The caravan rumbled off the freeway in a whir of sirens and lights, and headed toward Wood Street, one of the most dangerous and desperate sections of Jackson. It is also the home of the Wood Street Players, the street gang that authorities think Sullivan belongs to.
Melton stopped to pick up five teenagers sitting on a picnic table in a park.
"Come get your asses over here and come to me," he said.
Melton is a diminutive man with brushed-back hair and a thin, elegant mustache in the manner of Duke Ellington. He is also a swim instructor, and he tends to treat young men with a P.E. instructor's mix of gruff authoritarianism and towel-snapping bonhomie.
Before becoming Jackson's second black mayor, he earned a reputation as one of its most generous philanthropists, especially through his involvement with the YMCA. He was also known for his brash local TV editorial program, "The Bottom Line," on the NBC television affiliate he once managed. Much of his commentary focused on getting tough on criminals.
He hugged the teens, and they piled into the back of the RV, grinning.
This group, Melton explained, was part of a new crew that was going to clean up Jackson. He said he had put more than 200 youths on the city payroll but many more, like these teens, were being paid out of his own pocket. He figured the work would keep them out of trouble.
"I put them in the business," he said, as the RV rolled on. "It's a beautiful story."
Wood Street was lined with houses in need of paint; families crowded weary porches. The mayor hopped out with tonight's mob -- police officers in flak jackets, journalists, TV cameramen, the teenage work crew.
Melton pointed to a weedy vacant lot. Mow that this week, he told the crew.
He walked into a house and was greeted by Ida Caldwell, a 75-year-old in a housecoat. A leak in her roof was rotting the ceiling. Fix that too, the mayor told the crew.
Melton told the woman someone would be coming around to take her down to the private University Club for supper.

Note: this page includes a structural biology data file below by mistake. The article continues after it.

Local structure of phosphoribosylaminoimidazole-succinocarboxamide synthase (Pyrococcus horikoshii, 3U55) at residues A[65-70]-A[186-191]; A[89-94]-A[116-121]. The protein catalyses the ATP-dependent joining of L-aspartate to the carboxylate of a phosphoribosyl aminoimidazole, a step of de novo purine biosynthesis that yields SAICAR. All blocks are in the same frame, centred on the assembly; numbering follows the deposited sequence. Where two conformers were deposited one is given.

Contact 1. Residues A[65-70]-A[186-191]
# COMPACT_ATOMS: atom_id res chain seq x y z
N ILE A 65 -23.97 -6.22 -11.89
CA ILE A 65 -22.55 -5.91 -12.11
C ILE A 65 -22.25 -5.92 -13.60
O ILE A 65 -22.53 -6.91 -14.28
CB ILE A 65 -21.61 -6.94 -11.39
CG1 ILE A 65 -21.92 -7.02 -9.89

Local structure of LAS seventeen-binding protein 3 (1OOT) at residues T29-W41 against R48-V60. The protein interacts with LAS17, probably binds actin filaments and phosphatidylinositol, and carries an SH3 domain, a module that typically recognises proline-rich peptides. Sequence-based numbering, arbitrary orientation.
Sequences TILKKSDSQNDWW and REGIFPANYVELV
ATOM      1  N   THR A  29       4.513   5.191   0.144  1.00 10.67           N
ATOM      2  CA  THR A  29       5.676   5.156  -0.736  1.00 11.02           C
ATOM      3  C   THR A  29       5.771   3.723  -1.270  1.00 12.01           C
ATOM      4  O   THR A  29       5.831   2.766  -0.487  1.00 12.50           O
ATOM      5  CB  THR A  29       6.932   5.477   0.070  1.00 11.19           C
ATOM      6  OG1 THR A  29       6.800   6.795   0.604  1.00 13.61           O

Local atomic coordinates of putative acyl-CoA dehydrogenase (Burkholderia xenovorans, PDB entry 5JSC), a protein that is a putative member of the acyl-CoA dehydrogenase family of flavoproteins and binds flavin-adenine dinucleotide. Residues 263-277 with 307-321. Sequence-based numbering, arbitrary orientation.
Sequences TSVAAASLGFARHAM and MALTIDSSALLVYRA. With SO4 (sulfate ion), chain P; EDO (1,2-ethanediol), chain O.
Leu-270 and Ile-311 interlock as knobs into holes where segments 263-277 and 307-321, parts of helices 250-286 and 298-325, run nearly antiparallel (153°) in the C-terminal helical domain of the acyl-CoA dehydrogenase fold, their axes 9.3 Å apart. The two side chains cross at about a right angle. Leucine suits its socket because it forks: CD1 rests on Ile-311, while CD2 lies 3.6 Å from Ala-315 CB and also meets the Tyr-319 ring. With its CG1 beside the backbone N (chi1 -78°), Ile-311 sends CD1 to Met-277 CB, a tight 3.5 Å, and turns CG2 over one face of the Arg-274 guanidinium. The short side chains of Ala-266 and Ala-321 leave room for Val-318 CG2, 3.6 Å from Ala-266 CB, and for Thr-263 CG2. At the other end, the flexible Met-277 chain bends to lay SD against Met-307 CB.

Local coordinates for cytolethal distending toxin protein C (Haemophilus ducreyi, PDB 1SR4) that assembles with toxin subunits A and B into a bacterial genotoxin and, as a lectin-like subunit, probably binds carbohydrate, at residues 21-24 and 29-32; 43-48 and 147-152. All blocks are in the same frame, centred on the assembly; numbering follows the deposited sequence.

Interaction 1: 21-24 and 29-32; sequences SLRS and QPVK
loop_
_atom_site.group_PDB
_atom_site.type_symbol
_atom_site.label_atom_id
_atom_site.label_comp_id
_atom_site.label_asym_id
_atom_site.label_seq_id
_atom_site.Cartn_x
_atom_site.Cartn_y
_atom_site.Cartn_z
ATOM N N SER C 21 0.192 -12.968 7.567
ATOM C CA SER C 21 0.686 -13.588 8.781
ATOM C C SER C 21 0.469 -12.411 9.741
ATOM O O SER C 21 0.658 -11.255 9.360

"You just go eat whatever you want to eat and charge it to my account," he said.
"Thank you, Frank."
Melton walked back out to the street and turned his attention to finding his fugitive. He took aside a tattooed man with hard eyes and a white undershirt. They had a heated conversation some distance from the TV cameras. Then the man stomped off, agitated.
"That's Maurice," Melton said, describing him as another former murder suspect who had recently been acquitted. "I raised Maurice. He'll deliver [Sullivan] to me."
The denizens of Wood Street looked on as if this kind of thing happens all the time -- because it does.
Many Jacksonians are happy to see someone out in the streets where the trouble is.
"Oh, he's great," said Kimberly Green, 24, as she sat on a Wood Street porch. "The last mayor, he never came out and did stuff like this."
"He's got people's attention about the crime issue," said Jay Schimmel, the owner of Schimmel's, a gourmet restaurant in the gentrifying Fondren District. "The normal way of doing things hasn't yielded results."
Jackson, Mississippi's largest city, was burned by the Union Army in 1863, but it retains hints of its antebellum past: A plaque on the white-columned City Hall notes that it was built by slaves. These days, the central city is a sleepy place, and residents have been impatient with its modest strides toward urban renewal -- especially compared with other Southern cities like Birmingham, Ala., and Atlanta.
Civic leaders say some of the problem is the poor reputation the city earned during the civil rights era: This is where the Freedom Riders were arrested in 1961, and where, two years later, civil rights leader Medgar Evers was murdered by a white supremacist.
Jackson also has been hobbled by white flight since 1970, when the U.S. Supreme Court forced Mississippi schools to integrate. From 1980 to 2000, the white population in Jackson fell from 52% to 28%.
But during last year's mayoral campaign, the main issue was crime. Incumbent Harvey Johnson Jr. -- Jackson's first black mayor -- argued in the primary that it had decreased since he took office in 1997. The statistics largely bore him out.
For many voters, however, that wasn't enough: According to the FBI, the violent crime rate in 2004 was still about 50% higher than the national average.
Melton charged that the old regime was painting an overly rosy picture of Jackson and pointed to vast tracts of urban blight.
It was a message that resonated with Jackson's remaining whites, but also with inner-city blacks impatient over the continuing chaos in their neighborhoods. After defeating Johnson in the Democratic primary, Melton won the general election with 88% of the vote.
"Frank was really elected by the black have-nots," said Mark McCreery, a businessman and political consultant who volunteered on the Melton campaign. "And what did he talk about? The fact that everybody should have the right to be safe in their homes and their neighborhoods."